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Style Magazine

Sherry Reynolds-Blackard

May 26, 2014 03:25PM ● By Style
Inspired by the beauty of the surrounding Sierra foothills, oil and watercolor artist Sherry Reynolds-Blackard specializes in landscapes and has been teaching art to children and adults for over 30 years. She currently instructs through the Folsom Parks and Recreation Department.

AB: Have you always been a painter? What led you to life as an artist?
SB: My grandmother, Jane Wilson Reynolds, taught me to paint with oils when I was 13 years old. She was a self-taught artist and had plenty of time to paint while living for 35 years with her husband, Paul (Speed) Reynolds, on a mountaintop mining community 10 miles from Park City. Her walls had full-length panel murals of the clouds and mountains surrounding the area; vases, lampshades and the outside cabana and birdcage were all adorned with landscapes  too, so it’s no surprise I have a love for nature.

AB: Have you ever left a painting unfinished?
SB: I have many paintings yet to be completed. They go in the closet and wait. A couple of years ago, I made an attempt to bring them all to a finish; my goal was to finish 40, but only managed 25. To finish and frame is quite a task, especially when raising a family.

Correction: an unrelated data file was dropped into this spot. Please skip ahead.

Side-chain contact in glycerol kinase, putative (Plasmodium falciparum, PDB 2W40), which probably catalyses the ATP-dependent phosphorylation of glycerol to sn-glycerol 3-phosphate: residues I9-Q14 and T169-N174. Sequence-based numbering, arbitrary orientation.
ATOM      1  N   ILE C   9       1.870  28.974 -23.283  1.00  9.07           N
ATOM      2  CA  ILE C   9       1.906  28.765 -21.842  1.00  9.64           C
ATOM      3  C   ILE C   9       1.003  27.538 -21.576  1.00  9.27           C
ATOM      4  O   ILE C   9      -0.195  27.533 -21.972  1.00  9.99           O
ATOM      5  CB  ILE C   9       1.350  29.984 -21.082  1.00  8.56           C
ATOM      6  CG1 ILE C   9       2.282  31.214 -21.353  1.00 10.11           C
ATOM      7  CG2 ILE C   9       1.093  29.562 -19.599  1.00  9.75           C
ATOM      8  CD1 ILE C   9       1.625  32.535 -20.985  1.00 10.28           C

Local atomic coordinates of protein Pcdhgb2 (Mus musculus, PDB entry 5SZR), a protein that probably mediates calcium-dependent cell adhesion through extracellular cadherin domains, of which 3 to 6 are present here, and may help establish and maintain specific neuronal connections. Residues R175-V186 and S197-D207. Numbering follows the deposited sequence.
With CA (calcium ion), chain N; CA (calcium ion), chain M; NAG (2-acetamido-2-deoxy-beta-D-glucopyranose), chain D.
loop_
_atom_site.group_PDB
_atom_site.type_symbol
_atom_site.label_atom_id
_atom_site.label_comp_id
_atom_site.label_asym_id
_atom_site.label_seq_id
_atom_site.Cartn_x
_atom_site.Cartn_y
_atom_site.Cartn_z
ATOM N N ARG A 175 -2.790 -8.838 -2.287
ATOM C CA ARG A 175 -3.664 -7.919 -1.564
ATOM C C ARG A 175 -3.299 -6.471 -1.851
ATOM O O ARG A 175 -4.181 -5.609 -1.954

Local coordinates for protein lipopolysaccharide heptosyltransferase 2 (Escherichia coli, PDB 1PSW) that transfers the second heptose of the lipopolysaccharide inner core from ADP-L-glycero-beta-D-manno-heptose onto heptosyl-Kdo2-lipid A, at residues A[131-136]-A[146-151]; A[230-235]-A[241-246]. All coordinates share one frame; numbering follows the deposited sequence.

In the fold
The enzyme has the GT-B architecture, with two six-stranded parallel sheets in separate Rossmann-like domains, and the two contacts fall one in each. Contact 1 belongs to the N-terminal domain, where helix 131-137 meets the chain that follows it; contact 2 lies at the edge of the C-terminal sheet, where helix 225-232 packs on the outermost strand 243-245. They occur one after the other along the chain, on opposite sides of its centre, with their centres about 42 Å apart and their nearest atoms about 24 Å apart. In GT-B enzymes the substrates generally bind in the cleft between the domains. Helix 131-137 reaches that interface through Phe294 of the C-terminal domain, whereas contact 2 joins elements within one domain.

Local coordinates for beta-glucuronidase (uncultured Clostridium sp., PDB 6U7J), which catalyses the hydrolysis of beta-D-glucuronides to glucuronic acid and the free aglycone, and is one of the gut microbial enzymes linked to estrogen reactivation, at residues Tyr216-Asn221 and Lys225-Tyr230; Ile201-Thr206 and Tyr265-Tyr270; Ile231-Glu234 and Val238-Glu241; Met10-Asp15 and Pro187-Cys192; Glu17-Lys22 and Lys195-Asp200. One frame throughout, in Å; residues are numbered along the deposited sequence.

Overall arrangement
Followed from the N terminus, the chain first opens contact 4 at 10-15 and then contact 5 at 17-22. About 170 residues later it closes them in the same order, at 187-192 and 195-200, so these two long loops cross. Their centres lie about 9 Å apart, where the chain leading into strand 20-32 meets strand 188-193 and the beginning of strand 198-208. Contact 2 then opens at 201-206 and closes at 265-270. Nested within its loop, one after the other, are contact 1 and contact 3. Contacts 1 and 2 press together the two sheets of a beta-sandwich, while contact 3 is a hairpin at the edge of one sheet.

AB: Is there a piece of work you’re most proud of?
SB: I suppose it would be The River or Sonoma Day. I’m proud of them because they catch my eye and I love looking at them. Not to mention, when others look at them they feel the same way, which is encouraging.

AB: You work with both watercolors and oils. What are your favorite aspects of painting with each of these mediums? Do you prefer one over the other?
SB: I enjoy both for different reasons. Watercolor is fast, for a quick capture of a composition, color layout, etc., or just a memory while on vacation. Oils are my favorite for a wall hanging because their colors are more vibrant and will endure time; they also seem to become deeper and richer with time—underlying colors seep through and enhance the final product!
AB: You teach painting classes and workshops. What is the most important lesson you can pass along to a student?
SB: Follow your love of painting! Look at yourself as a new flower, never seen before. There are methods and techniques to learn; look for the ones you like, choose the place to do it that feels motivating. Find a way to relax when you paint, or meditate before you do. Tell yourself you’re wonderful for following what you really want to do, thank the universe (or whomever you talk to) for being given this opportunity, and have fun!
AB: What advice would you give to young artists?
SB: Paint from your heart, do what you love and follow your dreams. “Shoot for the moon. Even if you miss, you’ll land among the stars!” And, enjoy the journey, because that’s what it’s all about! •

View Sherry’s painting Sonoma Day at the upcoming Folsom Arts Assocation Membership Show, taking place July 11 to August 31 at the Bank of America Gallery at the Harris Center.
For more information, visit